Now available in the Veritas  series from Cascade Books (Wipf & Stock):
Subordinated Ethics: Natural Law and Moral Miscellany in Aquinas and Dostoyevsky, by Caitlin Smith Gilson, with a foreword by Eric Austin Lee.
With Dostoyevsky’s Idiot and Aquinas’ Dumb Ox as guides, this book seeks to recover the elemental mystery of the natural law, a law revealed only in wonder. If ethics is to guide us along the way, it must recover its subordination; description must precede prescription. If ethics is to invite us along the way, it cannot lead, either as politburo, or even as public orthodoxy. It cannot be smugly symbolic but must be by way of signage, of directionality, of the open realization that ethical meaning is en route, pointing the way because it is within the way, as only sign, not symbol, can point to the sacramental terminus. The courtesies of dogma and tradition are the road signs and guideposts along the longior via, not themselves the termini. We seek the dialogic heart of the natural law through two seemingly contradictory voices and approaches: St. Thomas Aquinas and his famous five ways, and Fyodor Dostoyevsky’s holy idiot, Prince Myshkin. It is precisely the apparent miscellany of these selected voices that provide us with a connatural invitation into the natural law as subordinated, as descriptive guide, not as prescriptive leader.
Endorsements & Reviews:
“Drawing on an astonishingly diverse array of sources, Caitlin Smith Gilson retrieves the life-giving reality of morality by recalling its mediating subordination to what remains first and ever greater: the mystery of being and the presence of God.”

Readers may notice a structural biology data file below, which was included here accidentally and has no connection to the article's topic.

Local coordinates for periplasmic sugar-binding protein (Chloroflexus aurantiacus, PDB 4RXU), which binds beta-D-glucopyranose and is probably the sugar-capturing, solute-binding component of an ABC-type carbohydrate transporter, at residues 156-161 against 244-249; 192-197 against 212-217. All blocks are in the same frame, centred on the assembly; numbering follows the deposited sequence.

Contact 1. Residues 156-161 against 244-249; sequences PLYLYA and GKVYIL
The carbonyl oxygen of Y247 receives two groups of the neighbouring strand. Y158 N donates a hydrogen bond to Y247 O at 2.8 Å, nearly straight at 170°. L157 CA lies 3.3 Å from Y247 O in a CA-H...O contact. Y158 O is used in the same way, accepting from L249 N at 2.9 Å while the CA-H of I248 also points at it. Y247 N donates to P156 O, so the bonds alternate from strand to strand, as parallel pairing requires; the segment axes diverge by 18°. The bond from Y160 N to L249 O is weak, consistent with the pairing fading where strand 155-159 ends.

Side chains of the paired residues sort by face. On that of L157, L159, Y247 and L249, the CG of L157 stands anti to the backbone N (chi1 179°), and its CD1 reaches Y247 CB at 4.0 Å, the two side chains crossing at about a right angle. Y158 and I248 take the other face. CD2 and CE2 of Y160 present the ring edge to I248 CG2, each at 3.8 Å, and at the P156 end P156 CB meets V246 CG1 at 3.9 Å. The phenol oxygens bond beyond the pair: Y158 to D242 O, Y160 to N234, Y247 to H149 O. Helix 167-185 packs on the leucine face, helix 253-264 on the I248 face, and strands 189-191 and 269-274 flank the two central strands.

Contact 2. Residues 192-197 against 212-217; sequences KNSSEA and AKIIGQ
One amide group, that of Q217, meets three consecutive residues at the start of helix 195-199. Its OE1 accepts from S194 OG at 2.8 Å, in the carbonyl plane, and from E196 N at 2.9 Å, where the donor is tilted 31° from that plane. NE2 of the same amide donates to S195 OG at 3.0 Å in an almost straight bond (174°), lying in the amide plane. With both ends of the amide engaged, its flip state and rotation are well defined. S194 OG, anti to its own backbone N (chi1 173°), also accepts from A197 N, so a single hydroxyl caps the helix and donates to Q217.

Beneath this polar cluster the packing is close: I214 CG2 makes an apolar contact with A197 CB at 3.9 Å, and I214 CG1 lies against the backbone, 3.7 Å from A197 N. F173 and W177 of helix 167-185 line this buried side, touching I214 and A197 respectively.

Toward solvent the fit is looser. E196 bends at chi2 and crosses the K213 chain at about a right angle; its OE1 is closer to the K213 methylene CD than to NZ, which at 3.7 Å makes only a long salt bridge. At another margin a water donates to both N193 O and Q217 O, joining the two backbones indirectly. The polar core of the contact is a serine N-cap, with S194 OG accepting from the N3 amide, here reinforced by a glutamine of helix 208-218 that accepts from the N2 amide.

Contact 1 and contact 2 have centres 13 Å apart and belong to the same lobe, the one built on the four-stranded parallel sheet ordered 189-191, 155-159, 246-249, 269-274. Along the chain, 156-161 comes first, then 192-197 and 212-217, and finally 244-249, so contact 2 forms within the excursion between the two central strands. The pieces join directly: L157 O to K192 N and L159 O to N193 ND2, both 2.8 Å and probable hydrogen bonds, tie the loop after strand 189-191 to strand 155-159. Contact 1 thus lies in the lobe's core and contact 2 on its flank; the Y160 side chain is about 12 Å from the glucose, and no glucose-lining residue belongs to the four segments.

— D. C. Schindler, author of Love and the Postmodern Predicament
“Caitlin Gilson is very much at the heart of the personalist revolution, one that not only philosophizes about persons but out of persons. The fixities that had long encumbered traditional formulations are made to live again and we see that their source had always derived from what Dostoevsky referred to as ‘living life.’ Subordinated Ethics is a tour de force that illumines the interiority of the ethical life while connecting it with an enlargement of the perspective of existential metaphysics in St. Thomas.”
— David J. Walsh, Catholic University of America
“Subordinated Ethics is yet another testament to the ever-surprising mind of its author, characterized equally by an alpine clarity of thought and a sublimely poetic sensibility. Smith Gilson interprets Aquinas’ Five Ways and Dostoevsky’s Idiot together with such deftness, urgency, and joyful effulgence that neither can be read the same way again. The book is an astonishing paean to polyphony, play, contingency, wonder, beauty, virtue, and love in the purity and mystery of its givenness.”
— Jennifer Newsome Martin, University of Notre Dame